Then the King was Exceeding Sorry by George Tinworth. Terracotta, 5 ¾ inches high x 12 ½ inches wide x 2 inches deep. Private collection. Signed: “G. TINWORTH / GT (entwined initials). Below ledge on right “H. DOULTON & CO / LAMBETH.” Below ledge on left “MANSC’RGH.” Inscription: “THEN THE KING WAS EXCEEDING SORRY, YET FOR HIS OATH SAKE AND FOR THEIR SAKES / WHICH SAT WITH HIM HE WOULD NOT REJECT HER.” Inscribed on bottom edge: “BUT THE TONGUE CAN NO MAN TAME, IT IS AN UNRULY EVIL, FULL OF DEADLY POISON.”

When Cosmo Monkhouse described Tinworth’s biblical scene, which he called The Distress of Herod, in the 1883 Magazine of Art, he pointed out that “Although the distress of Herod at the request of Salome is often marked by the old artists, his "exceeding" sorrow has never, as far as I know, been shown so strongly as in our second panel. Notwithstanding the presence of his guests, the Tetrarch buries his head between his arms and grasps the table-cloth convulsively. This work shows how inadequate sculpture in small is to represent slight distinctions of expression. No amount of labour could give much distinctness of character to bearded heads of this size, The shades in the hollows of mouth, eyes, and nostrils reduce them to masks” (343).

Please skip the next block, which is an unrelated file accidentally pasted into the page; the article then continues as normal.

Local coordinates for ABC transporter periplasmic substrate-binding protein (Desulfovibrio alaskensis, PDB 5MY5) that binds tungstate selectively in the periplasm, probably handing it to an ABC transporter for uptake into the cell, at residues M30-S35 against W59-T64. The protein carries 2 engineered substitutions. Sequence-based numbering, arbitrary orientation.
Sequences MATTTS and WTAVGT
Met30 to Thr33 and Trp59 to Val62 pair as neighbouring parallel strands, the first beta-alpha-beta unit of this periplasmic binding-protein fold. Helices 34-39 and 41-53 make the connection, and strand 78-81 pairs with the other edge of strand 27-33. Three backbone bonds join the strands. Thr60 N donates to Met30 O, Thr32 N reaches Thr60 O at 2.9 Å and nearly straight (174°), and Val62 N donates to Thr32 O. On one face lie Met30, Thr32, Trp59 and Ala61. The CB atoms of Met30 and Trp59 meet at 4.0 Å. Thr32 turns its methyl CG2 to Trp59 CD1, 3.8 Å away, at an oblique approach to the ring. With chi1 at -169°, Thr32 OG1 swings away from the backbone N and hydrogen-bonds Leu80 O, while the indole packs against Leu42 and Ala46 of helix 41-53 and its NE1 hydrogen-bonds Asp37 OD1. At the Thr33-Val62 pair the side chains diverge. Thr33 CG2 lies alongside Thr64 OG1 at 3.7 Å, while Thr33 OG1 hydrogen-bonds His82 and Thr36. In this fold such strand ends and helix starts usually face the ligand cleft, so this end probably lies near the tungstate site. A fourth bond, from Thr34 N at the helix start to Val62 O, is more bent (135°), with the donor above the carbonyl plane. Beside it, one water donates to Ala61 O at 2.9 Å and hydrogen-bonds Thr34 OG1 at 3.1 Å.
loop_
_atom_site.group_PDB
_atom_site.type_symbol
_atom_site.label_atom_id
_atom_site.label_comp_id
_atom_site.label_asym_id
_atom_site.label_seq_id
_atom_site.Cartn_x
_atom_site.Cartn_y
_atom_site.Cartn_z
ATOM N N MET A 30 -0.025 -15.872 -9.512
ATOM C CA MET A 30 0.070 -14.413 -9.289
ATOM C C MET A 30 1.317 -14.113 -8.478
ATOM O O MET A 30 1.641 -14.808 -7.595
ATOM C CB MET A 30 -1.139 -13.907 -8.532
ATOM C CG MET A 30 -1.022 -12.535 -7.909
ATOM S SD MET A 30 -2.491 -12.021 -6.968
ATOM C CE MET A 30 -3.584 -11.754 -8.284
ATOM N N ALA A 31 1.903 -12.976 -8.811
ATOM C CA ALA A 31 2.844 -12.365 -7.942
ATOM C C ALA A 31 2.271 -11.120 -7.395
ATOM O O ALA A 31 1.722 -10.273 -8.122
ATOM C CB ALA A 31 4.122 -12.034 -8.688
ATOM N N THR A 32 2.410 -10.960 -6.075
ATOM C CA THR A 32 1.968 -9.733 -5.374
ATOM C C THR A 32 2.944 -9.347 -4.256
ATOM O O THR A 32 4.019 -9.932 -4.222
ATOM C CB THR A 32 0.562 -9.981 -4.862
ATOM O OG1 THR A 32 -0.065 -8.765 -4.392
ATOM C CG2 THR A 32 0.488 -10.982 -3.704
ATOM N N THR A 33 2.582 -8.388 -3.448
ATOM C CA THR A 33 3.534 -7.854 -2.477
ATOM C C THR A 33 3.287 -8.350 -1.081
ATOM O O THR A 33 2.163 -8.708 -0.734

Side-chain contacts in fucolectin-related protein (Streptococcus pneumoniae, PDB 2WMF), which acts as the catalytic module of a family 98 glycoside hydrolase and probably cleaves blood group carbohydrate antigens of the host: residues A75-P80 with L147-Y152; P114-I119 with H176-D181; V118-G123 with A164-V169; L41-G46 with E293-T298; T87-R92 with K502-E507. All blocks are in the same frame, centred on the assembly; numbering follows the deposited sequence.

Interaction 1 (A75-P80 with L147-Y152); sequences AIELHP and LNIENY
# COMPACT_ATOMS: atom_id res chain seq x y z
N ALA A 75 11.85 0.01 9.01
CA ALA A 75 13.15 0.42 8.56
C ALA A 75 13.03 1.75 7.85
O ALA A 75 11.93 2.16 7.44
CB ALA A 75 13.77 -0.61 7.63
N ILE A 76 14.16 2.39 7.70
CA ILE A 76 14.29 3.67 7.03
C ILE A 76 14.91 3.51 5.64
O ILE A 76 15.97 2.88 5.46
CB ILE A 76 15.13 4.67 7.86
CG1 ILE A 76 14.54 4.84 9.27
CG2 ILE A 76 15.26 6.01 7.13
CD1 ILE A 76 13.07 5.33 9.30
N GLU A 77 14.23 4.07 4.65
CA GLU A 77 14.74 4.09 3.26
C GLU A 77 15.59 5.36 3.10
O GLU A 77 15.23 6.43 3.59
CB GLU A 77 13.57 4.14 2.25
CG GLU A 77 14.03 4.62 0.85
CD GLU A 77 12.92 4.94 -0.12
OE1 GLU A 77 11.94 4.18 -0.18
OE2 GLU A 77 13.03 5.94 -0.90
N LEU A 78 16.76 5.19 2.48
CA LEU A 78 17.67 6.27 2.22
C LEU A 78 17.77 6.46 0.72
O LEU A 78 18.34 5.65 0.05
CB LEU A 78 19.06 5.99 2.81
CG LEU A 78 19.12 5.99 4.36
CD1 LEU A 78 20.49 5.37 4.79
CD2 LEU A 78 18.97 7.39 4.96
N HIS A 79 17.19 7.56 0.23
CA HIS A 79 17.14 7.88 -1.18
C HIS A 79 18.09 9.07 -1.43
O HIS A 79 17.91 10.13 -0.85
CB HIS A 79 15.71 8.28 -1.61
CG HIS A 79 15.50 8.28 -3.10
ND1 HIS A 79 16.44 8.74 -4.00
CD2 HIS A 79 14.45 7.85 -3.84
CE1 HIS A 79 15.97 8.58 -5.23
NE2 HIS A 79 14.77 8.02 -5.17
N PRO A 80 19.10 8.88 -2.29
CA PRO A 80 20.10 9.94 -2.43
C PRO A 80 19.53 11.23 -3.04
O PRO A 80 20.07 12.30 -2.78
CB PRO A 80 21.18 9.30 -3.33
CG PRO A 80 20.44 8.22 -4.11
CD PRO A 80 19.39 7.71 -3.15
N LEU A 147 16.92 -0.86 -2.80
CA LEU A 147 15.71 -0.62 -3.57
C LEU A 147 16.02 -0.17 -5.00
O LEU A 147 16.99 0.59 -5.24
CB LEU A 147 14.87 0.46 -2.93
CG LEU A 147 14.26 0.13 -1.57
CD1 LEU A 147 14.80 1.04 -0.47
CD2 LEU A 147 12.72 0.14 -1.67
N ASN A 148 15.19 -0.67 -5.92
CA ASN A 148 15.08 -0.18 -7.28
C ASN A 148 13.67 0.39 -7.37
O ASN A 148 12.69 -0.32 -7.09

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Photographs and caption material by the owner. Other material from the Internet Archive. [You may use these images without prior permission for any scholarly or educational purpose as long as you (1) link your document to this URL in a web document or cite the Victorian Web in a print one.]


Monkhouse, Cosmo. “Stories in Terra-Cotta.” Magazine of Art. 6 (1883): 340-44. Internet Archive version of a copy in the University of Toronto Library. Web. 5 September 2013.

Last modified 1 May 2017